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Krishna Dancing on Kaliya (Kaliyamarddaka Krishna)

Late 10th-early 11th century

India, Tamil Nadu

Copper alloy

H. 34 1/2 x W. 13 3/4 x D. 10 1/4 in. (87.6 x 35 x 26 cm)

Asia Society, New York: Mr. and Mrs. John D. Rockefeller 3rd Collection, 1979.22


John D. Rockefeller 3rd, New York, NY; acquired from Ellsworth & Goldie, Ltd., New York, NY, 1967.

The Asia Society, New York, NY, bequest of John D. Rockefeller 3rd, New York, NY, 1979.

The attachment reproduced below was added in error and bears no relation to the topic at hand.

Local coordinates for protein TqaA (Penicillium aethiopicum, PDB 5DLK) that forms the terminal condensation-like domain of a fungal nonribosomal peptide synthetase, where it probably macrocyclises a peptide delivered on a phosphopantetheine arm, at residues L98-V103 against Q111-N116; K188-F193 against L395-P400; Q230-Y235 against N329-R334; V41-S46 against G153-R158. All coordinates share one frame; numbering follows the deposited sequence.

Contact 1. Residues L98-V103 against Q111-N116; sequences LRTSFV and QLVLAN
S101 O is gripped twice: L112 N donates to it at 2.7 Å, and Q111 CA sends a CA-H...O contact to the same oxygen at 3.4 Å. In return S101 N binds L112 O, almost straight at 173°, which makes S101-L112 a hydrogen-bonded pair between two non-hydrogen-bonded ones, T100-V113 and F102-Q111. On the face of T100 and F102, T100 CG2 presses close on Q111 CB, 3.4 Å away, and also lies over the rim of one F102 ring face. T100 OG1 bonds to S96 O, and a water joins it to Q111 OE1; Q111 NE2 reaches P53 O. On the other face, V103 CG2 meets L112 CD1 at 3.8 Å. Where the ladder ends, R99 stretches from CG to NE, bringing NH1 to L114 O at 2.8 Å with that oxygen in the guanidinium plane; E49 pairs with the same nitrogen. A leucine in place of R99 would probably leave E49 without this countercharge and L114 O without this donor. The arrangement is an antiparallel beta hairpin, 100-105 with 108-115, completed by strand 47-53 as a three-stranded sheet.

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This lyrical image depicts Krishna overcoming Kaliya, a snake king who had been poisoning the waters of the sacred Yamuna River and terrifying the local population. While he subdues Kaliya by dancing on the snake king's hood of protective snakes, Krishna performs the gesture of reassurance to comfort his devotees. Once defeated, Kaliya himself became a devotee of Krishna, a transformation expressed by the snake king's gesture of worship and expression of adoration towards his vanquisher. Krishna is one of the Hindu god Vishnu's most popular incarnations and his life and romantic exploits are a favorite theme in Indian art and literature.